The pathophysiology of MOG ON remains incompletely understood, but it is believed that MOG antibodies target MOG receptors on oligodendrocytes. These antibodies can circulate freely in the body, and in the presence of inflammation or infection, they can access the central nervous system. This access then triggers a cascade of immune-mediated reactions, leading to various neurological manifestations, including encephalitis, transverse myelitis, optic neuritis, cranial nerve palsy, nystagmus, visual field defects, and other autoimmune diseases like Kawasaki disease, Miller Fisher syndrome, and Guillain–Barré syndrome.
Instances of MOG ON linked to COVID-19 infection have been reported globally, showcasing the complexity of the virus's impact on the nervous system. Some cases involve both optic neuritis and myelitis, while others manifest as unilateral optic neuritis. Notably, a common thread among these cases is the promising response to high-dose intravenous corticosteroids, which is a hallmark of MOG ON.
COVID-19 and MOG ON
This case report not only sheds light on the unique presentation of MOG ON in the context of a COVID-19 infection but also raises important questions about the interplay between the virus, vaccination, and autoimmune responses. Some key observations from this case and others in the literature are as follows:
-Mild COVID-19 Manifestation
: In some cases, neurological symptoms like optic neuritis have been observed in individuals with mild COVID-19 infections. This underscores the virus's capacity to affect the nervous system across the spectrum of disease severity.
The presence of MOG antibodies in patients who have experienced COVID-19 suggests a possible link between the virus and MOG ON. This may be related to the virus triggering autoimmune responses that lead to the production of MOG antibodies.
Interestingly, MOG ON associated with COVID-19 has shown a lower recurrence rate compared to classical MOG-related optic neuritis. This is a significant departure from the typical pattern of MOG ON, which tends to be recurrent.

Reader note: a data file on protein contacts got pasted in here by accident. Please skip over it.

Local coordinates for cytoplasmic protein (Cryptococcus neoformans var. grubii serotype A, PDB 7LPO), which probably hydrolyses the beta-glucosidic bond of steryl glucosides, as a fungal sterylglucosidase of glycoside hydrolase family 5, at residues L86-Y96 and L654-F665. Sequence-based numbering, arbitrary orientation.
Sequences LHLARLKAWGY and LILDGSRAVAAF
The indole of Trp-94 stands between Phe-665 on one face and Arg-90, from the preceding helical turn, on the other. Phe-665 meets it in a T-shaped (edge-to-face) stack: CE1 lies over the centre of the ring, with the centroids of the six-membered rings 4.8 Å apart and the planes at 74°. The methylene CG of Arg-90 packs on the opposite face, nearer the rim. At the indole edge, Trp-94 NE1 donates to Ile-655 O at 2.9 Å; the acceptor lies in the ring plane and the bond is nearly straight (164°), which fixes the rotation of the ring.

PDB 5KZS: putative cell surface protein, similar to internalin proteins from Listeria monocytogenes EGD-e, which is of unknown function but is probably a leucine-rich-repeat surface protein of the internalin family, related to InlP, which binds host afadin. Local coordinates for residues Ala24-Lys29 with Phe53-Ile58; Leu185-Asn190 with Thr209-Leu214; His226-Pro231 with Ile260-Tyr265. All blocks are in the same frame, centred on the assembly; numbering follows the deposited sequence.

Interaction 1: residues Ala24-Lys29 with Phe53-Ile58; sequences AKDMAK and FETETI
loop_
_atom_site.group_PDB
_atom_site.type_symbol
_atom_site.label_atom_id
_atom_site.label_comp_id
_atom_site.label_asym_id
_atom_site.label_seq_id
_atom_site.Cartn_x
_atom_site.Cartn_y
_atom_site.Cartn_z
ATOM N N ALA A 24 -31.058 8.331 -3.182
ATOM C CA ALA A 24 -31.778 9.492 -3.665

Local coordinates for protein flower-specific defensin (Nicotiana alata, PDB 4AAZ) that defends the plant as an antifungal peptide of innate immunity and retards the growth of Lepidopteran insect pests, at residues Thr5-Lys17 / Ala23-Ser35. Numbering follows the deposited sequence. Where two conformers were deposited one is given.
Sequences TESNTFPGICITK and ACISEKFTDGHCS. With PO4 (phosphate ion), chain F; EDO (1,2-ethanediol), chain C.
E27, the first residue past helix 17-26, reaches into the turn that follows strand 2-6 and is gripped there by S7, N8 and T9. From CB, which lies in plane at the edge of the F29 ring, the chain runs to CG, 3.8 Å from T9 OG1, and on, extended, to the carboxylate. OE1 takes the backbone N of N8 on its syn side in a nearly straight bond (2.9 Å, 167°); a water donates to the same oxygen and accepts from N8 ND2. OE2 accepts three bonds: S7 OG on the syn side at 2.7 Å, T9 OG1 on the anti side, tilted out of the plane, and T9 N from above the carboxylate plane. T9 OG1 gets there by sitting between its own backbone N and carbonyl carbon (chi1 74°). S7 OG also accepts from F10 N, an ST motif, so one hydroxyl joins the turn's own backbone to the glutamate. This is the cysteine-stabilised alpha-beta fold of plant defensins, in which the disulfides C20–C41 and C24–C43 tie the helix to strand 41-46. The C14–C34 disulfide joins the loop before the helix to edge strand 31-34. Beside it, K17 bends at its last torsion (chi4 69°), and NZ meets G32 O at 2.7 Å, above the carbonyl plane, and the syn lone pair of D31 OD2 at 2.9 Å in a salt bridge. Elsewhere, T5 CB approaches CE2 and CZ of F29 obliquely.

-Vaccination and Autoimmune Responses:
There is a possibility that COVID-19 vaccination may have adverse effects, including autoimmune responses. In this case, the patient had received a booster vaccine two months prior to developing MOG ON, suggesting a potential connection between the vaccine and autoimmune reactions.
The case of MOG ON associated with COVID-19 is a reminder of the virus's complex and diverse impact on the human body. While much remains to be understood about the pathogenesis of MOG-related CNS inflammation following COVID-19 infections, the promising response to high-dose corticosteroid therapy is a hopeful sign for patients who may experience this condition.
As the world continues to grapple with the ongoing COVID-19 pandemic, research like this case report is vital in expanding our knowledge of the virus's effects and in guiding the development of effective treatments. It serves as a testament to the importance of ongoing research and vigilance in monitoring the health of individuals affected by COVID-19. Furthermore, it underscores the necessity of thorough investigations into the potential adverse effects of vaccinations and the role they might play in autoimmune responses.
In the ever-evolving landscape of COVID-19, researchers and healthcare professionals must remain vigilant, open to new discoveries, and prepared to adapt to the unpredictable nature of the virus. Cases like the one described here are a stark reminder of the importance of interdisciplinary collaboration and continued research efforts in our global fight against COVID-19.
The case report was published in the peer reviewed journal: Immunity, Inflammation and Disease. (Wiley)